The left lane personality is unique and special.

On many occasions in my many travels to-and-fro in the state of New York, I had the displeasure of being stuck in traffic. Certainly around NYC, traffic always seems to be the norm and driving along the highway without an impediment is the anomaly. I have noticed, however, that although most people think they can drive, in reality they can’t. The only person who truly thinks they’re an excellent driver is you. The left lane is a special space because it is supposed to be reserved for the motorists who need to get where they’re going in a timely manner.

The highway scenario in some ways highlights life—many people traveling in the same general direction either alone or with loved ones, taking different stops and with varying destinations planned. I won’t advocate speeding but what I will say is that I always drive in the left lane, know exactly where I’m going and make no qualms about getting there quickly. Some obstructionists are oblivious to the rules of the road and meander in the left lane with a line of cars behind them, each eagerly waiting to break free. The irony is, these obstructionists frustrate everyone else on the road, but appear to have no qualms themselves about disrupting the natural flow of the highway. They often look oblivious to the world around them and don’t get the hint when a flurry of vehicles scurries past them at accelerated speeds in angry protest. Others will often suddenly cut out in front of you, slowing your forward progress; others will be distracted and pay no attention to the road ahead of them.

Society works much in the same way, where certain folks have a clear focus and direction, and determinately intend to reach their goal as quickly as possible. Others, however, do not share such passions or have already “been there, done that” and are casually enjoying the ride. At the end of the day, one must not allow the roadblocks and obstacles to frustrate us, because then you have relinquished all power to them, becoming reactive to the adversity. The transcendent mindset of being proactive allows us to operate on our own internal watch despite the circumstances around us. On the road, as in life, better use of our energies means becoming cognizant of such barriers and enables us to position ourselves to overtake the hurdles in front of us. It’s the strategy and challenge that after all makes us better drivers and we can never expect others to share the same mindset as we do.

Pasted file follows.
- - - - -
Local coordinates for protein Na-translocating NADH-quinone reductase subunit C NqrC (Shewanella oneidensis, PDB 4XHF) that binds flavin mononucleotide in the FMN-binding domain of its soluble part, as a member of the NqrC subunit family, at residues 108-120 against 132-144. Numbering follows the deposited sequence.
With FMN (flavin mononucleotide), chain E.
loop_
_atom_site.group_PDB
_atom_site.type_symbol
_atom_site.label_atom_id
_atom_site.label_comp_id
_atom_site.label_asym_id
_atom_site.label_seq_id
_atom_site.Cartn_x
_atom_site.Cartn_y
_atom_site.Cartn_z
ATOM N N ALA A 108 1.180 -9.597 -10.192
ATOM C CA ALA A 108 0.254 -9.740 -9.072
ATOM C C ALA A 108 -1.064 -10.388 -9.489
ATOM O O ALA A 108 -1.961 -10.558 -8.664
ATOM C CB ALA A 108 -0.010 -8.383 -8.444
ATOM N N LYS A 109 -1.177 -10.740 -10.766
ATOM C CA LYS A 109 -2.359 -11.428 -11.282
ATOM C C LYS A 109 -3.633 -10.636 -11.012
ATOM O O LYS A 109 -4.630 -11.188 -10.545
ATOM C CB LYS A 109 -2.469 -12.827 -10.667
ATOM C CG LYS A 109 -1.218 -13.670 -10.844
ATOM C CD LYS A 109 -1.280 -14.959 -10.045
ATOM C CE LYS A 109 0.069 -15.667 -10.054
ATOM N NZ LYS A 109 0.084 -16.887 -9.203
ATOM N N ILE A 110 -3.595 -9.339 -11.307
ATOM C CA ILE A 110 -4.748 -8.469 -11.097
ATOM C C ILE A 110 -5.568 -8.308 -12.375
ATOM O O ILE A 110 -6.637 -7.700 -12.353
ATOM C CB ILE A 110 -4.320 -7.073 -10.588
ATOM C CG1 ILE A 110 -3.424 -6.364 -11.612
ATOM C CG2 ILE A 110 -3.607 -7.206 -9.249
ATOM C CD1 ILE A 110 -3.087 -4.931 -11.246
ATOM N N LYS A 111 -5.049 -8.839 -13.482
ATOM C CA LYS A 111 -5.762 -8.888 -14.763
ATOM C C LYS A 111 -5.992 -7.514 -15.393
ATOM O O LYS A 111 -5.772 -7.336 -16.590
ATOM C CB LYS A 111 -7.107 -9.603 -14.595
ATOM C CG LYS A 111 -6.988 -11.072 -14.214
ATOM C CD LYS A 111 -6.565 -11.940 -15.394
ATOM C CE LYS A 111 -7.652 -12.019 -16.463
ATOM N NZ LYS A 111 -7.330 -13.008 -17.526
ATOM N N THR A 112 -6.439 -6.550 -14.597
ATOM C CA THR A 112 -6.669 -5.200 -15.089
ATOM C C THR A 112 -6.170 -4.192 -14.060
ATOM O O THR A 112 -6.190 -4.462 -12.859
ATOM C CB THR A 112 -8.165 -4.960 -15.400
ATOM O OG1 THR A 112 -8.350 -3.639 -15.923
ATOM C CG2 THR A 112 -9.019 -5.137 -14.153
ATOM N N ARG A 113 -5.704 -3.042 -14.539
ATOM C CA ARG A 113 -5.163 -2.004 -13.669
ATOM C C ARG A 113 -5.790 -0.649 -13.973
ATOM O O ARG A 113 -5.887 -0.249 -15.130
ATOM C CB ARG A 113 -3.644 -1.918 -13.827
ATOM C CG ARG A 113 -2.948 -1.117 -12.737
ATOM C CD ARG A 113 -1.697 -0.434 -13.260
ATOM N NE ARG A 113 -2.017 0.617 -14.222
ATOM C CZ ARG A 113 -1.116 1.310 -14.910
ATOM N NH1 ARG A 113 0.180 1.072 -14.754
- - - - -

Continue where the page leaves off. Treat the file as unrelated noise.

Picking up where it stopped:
Dr. C.H.E. Sadaphal

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  1. Eric S. says:

    The obstructionists you are so fond of have a name: clovers. Don’t know where the name comes from and don’t remember where I heard the term before but your frustration is so pervasive the left laners named them. What ever happened to leaving home early to give yourself extra time and making a safety cushion between drivers?

  2. Franky says:

    You should all move out to the middle of the country. (I live near Minneapolis) Less people, less cars, less stress and never any traffic. I used to live in LA which is always a nightmare. The real trancendent mindset is to get out of the rat race while you can … life is too short to worry about the “clovers”

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